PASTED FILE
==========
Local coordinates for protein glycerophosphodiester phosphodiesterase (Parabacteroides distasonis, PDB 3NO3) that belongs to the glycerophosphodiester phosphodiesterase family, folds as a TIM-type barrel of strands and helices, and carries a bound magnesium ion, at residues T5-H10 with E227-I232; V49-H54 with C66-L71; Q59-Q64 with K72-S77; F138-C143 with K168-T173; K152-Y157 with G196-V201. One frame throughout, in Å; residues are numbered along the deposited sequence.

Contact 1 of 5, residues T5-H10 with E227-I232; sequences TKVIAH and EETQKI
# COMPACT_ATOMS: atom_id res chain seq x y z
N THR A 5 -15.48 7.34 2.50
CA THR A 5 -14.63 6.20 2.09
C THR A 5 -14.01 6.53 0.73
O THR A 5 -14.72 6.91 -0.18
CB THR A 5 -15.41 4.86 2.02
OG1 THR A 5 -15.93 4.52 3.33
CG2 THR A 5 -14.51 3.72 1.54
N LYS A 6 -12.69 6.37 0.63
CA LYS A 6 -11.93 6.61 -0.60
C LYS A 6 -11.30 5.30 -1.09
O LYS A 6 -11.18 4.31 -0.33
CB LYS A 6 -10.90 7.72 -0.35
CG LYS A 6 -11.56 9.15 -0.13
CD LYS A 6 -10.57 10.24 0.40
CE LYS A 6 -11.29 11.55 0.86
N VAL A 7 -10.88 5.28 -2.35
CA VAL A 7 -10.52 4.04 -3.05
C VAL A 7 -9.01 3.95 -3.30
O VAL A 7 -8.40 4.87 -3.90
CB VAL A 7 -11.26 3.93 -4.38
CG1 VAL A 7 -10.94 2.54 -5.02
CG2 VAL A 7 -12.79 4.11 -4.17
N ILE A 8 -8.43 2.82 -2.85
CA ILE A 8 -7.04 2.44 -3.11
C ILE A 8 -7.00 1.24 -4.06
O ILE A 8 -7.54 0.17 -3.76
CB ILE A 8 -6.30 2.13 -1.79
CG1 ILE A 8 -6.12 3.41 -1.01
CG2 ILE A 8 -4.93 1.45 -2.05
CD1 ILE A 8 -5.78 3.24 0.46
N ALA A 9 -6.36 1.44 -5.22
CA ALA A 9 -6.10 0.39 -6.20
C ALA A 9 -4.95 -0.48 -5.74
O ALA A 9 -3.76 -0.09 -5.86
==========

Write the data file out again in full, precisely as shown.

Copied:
Local coordinates for protein glycerophosphodiester phosphodiesterase (Parabacteroides distasonis, PDB 3NO3) that belongs to the glycerophosphodiester phosphodiesterase family, folds as a TIM-type barrel of strands and helices, and carries a bound magnesium ion, at residues T5-H10 with E227-I232; V49-H54 with C66-L71; Q59-Q64 with K72-S77; F138-C143 with K168-T173; K152-Y157 with G196-V201. One frame throughout, in Å; residues are numbered along the deposited sequence.

Contact 1 of 5, residues T5-H10 with E227-I232; sequences TKVIAH and EETQKI
# COMPACT_ATOMS: atom_id res chain seq x y z
N THR A 5 -15.48 7.34 2.50
CA THR A 5 -14.63 6.20 2.09
C THR A 5 -14.01 6.53 0.73
O THR A 5 -14.72 6.91 -0.18
CB THR A 5 -15.41 4.86 2.02
OG1 THR A 5 -15.93 4.52 3.33
CG2 THR A 5 -14.51 3.72 1.54
N LYS A 6 -12.69 6.37 0.63
CA LYS A 6 -11.93 6.61 -0.60
C LYS A 6 -11.30 5.30 -1.09
O LYS A 6 -11.18 4.31 -0.33
CB LYS A 6 -10.90 7.72 -0.35
CG LYS A 6 -11.56 9.15 -0.13
CD LYS A 6 -10.57 10.24 0.40
CE LYS A 6 -11.29 11.55 0.86
N VAL A 7 -10.88 5.28 -2.35
CA VAL A 7 -10.52 4.04 -3.05
C VAL A 7 -9.01 3.95 -3.30
O VAL A 7 -8.40 4.87 -3.90
CB VAL A 7 -11.26 3.93 -4.38
CG1 VAL A 7 -10.94 2.54 -5.02
CG2 VAL A 7 -12.79 4.11 -4.17
N ILE A 8 -8.43 2.82 -2.85
CA ILE A 8 -7.04 2.44 -3.11
C ILE A 8 -7.00 1.24 -4.06
O ILE A 8 -7.54 0.17 -3.76
CB ILE A 8 -6.30 2.13 -1.79
CG1 ILE A 8 -6.12 3.41 -1.01
CG2 ILE A 8 -4.93 1.45 -2.05
CD1 ILE A 8 -5.78 3.24 0.46
N ALA A 9 -6.36 1.44 -5.22
CA ALA A 9 -6.10 0.39 -6.20
C ALA A 9 -4.95 -0.48 -5.74
O ALA A 9 -3.76 -0.09 -5.86